Louisiana: Democratic Gov. John Bel Edwards has vetoed a bill passed by Republican legislators that would ban private grants to fund election administration after nonprofits donated hundreds of millions around the country in 2020 to address the chronic underfunding of local election administration. Republicans, who hold a two-thirds supermajority in the state Senate and are just shy in the House, may be able to override Edwards' veto because Democratic Rep. Francis Thompson and independent Rep. Roy Daryl Adams both voted for the measure.

Additionally, Republican legislators have passed a bill that would require absentee voters to include their driver's license or state ID card number with their ballot and application, or include part of their Social Security number if they lack a state ID. The bill passed largely along party lines in the state House with a few Democrats voting in favor, but it unanimously passed in the state Senate, meaning Republicans could override a potential veto by Edwards if no votes shift. It's unclear why state Senate Democrats voted for the bill.

New Hampshire: Using their gerrymandered majorities, Republican legislators have passed a bill largely along party lines that includes an amendment that could pave the way for the creation of two separate systems for election administration, one for federal races and one for state and local contests. Republicans are pushing this approach as a way to resist new voting reforms if Democrats in Congress pass H.R. 1, which would enact a sweeping expansion of voting access measures, or any equivalent legislation.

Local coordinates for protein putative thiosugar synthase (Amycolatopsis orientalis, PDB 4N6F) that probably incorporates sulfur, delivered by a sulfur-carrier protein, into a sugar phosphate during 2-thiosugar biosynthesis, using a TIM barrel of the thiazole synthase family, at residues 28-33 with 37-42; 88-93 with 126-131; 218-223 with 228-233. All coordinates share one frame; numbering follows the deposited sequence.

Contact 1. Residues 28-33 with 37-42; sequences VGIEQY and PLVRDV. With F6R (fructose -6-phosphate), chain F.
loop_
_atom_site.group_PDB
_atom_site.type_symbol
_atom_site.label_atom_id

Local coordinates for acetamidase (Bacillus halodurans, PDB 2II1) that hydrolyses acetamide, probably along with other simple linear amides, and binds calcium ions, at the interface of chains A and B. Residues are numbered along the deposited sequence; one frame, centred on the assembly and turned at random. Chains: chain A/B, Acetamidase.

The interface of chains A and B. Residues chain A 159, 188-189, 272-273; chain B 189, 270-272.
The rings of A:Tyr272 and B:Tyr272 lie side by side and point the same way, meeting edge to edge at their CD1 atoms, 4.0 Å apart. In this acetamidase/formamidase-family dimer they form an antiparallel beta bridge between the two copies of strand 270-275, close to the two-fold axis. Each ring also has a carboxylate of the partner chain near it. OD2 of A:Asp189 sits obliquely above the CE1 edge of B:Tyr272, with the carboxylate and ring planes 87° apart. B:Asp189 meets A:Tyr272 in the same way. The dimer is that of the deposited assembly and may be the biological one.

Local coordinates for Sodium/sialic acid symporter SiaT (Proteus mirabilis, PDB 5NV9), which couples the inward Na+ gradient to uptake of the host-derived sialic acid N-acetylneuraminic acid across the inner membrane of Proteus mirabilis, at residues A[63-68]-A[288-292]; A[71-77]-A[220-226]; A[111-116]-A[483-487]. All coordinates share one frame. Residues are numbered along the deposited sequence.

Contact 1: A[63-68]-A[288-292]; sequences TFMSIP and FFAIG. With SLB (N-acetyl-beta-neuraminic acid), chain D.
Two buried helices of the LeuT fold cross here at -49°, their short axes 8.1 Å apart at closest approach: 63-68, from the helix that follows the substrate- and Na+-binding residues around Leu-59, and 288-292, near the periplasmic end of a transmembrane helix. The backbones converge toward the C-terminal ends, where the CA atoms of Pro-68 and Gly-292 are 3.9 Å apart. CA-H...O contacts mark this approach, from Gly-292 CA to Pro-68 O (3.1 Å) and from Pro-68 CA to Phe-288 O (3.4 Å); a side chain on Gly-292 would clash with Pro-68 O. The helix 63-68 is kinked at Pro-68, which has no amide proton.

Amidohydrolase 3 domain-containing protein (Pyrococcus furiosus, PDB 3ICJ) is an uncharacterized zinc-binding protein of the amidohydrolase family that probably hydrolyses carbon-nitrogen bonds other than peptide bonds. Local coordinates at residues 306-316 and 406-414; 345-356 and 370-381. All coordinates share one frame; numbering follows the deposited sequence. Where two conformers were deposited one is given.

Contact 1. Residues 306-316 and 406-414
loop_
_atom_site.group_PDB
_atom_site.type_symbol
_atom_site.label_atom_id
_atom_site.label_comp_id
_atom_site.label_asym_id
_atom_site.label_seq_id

As we have previously explained, Democratic-backed voting reforms rely heavily on Congress' power to regulate federal elections under the Constitution's Elections Clause, but those powers provide a much more limited basis for extending any reforms to the state and local levels. The GOP's plan would not only undermine voting rights but create new administrative problems due to the burdens of potentially maintaining separate systems for two sets of elections, including registration records, ballots, and more, and it could lead to litigation if ultimately adopted.

The bill now goes to Republican Gov. Chris Sununu, who is likely to support the effort but stopped short of promising to sign it.

Texas: Following a firestorm of public backlash over their failed attempt to pass a sweeping voting restriction bill over the Memorial Day weekend, Texas Republicans are now dubiously claiming that they didn't intend to include a provision in the bill that would have made it easier for GOP officials to overturn election results they don't like. A chief proponent of the bill called it "horrendous policy" and said that Republicans don't plan to include that provision when they try to pass the bill again in an upcoming special session of the legislature.

Remarkably, this is now the second time this month that Republicans have tried to insist that measures that would have undermined election integrity and voting access somehow came about by accident. Previously, lawmakers insisted that they'd eliminated early voting on Sunday mornings due to a typo—which would have involved not only changing an "11" to a "1" but also the "AM" in "11 AM" to a "PM" in "1 PM."

Even though Democrats may not be able to block the final bill, the furious public response to the GOP's efforts to undermine democracy—bolstered by an extraordinary walkout of Democratic legislators that temporarily halted the legislation's progress last month—has resulted in the defeat of some of the GOP's most extreme provisions.

Separately, Republican Gov. Greg Abbott has signed a bipartisan bill that will let voters track their absentee ballots online. However, the legislature's adjournment has killed a bipartisan bill that had passed the state House and would have partially reversed the GOP's ban on mobile early voting locations.